Mindfulness has become a household word since it was found to prevent depression. Mindfulness meditation helps people to reduce self-critical thinking and become more self-accepting. In effect, mindfulness meditation artificially creates an experience of social acceptance and a sense of social safety in a fractured society. It enables people to compensate for the effects of the social disconnection and stress caused by modern living.

In so doing, mindfulness meditation reduces the sense of lack that drives so much of our behaviour today. There is less need to compete and achieve on an individual basis. Mindfulness meditation goes some way to fill the existential void caused social disconnection and so reduces the need for distraction from an imaginary world of social media or the temporary rewards gained from spending and consuming.

As mindfulness meditation becomes more and more part of modern life, how might this effect society? If we learn to feel more satisfied by the simple things in life, this could affect our insatiable desire for things. As we reconnect with ourselves we begin to appreciate the pleasure of human connection. We place greater value on the quality of relationships and so build organisations and communities that are more likely to place compassionate and cooperative human values centre stage.

We become more engaged as we feel we are part of a meaningful community that provides our needs and a service to others. The conditions for fostering intrinsic motivation replace external incentives. Top down, monitor-and-control management systems become redundant and organisational structures become more horizontal. Vision and values become aligned and lip service to corporate social responsibility is replaced by ethical corporate behaviour. A more sustainable future becomes possible.

Today we are witnessing a reactionary backlash from the broken dream of a neoliberal system. The politics of emotion is disrupting bureaucratic systems managed by experts and the educationally privileged. Passion is being expressed but forces unleashed threaten to run amuck like an angry beast. Never before has there been a time where there is so much at stake for so many. Never has there been a time where we need to realign our imagination and the problem-solving mind with our ability to work together for the common good.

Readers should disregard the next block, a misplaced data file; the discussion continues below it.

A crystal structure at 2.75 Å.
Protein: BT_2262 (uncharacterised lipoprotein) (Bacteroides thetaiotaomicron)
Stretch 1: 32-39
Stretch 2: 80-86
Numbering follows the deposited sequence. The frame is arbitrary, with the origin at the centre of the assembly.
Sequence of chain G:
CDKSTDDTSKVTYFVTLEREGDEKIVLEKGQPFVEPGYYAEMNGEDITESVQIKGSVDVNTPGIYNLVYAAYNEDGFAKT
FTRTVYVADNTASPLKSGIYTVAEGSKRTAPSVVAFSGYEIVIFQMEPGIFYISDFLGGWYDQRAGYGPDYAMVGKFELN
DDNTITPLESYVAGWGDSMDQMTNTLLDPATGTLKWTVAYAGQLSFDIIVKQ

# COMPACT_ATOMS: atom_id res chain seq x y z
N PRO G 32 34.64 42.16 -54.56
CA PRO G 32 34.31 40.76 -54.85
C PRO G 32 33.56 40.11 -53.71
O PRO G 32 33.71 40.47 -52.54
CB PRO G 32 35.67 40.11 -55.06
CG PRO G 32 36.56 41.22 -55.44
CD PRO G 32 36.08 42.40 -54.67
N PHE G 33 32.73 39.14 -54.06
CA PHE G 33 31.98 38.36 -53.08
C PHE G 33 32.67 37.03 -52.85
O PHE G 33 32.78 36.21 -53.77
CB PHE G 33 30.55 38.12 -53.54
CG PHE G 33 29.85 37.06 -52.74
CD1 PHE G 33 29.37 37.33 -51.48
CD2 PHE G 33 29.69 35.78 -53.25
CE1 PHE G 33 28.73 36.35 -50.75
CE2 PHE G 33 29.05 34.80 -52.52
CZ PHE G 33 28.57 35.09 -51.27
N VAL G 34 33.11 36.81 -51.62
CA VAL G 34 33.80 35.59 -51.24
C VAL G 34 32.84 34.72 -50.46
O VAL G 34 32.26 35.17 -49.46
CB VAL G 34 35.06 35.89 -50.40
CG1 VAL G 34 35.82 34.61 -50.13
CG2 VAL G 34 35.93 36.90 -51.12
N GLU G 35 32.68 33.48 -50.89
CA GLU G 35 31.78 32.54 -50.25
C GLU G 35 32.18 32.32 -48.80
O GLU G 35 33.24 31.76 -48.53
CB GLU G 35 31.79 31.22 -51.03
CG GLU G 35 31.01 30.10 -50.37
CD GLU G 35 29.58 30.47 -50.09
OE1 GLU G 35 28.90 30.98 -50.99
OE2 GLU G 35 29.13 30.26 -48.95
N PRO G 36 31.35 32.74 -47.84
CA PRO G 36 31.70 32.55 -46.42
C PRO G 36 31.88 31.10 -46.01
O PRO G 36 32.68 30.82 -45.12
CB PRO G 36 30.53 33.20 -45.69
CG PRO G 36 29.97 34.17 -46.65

We need to understand the way we work: Wave after wave of our ancestors have enacted heroic journeys in search of new lands. Each wave of pioneers discovering virgin territory and establishing new colonies. Each new culture, better organized, with more advanced technology, displacing, enslaving and dehumanizing, or just out-competing peoples and cultures, that preceded it.

Now, for the first time in our short history we have come to a point where a single technologically based culture has become globalised but there are winners and losers. Those who have lost out in the industrial heartlands fall prey to the natural human instinct to indentify the enemy. Aspirations for a better life in developing economies is frustrated. Nationalism and idealism clash on the international stage and carbon dioxide levels rise. The prospect of war, resource destruction and migration threaten us all.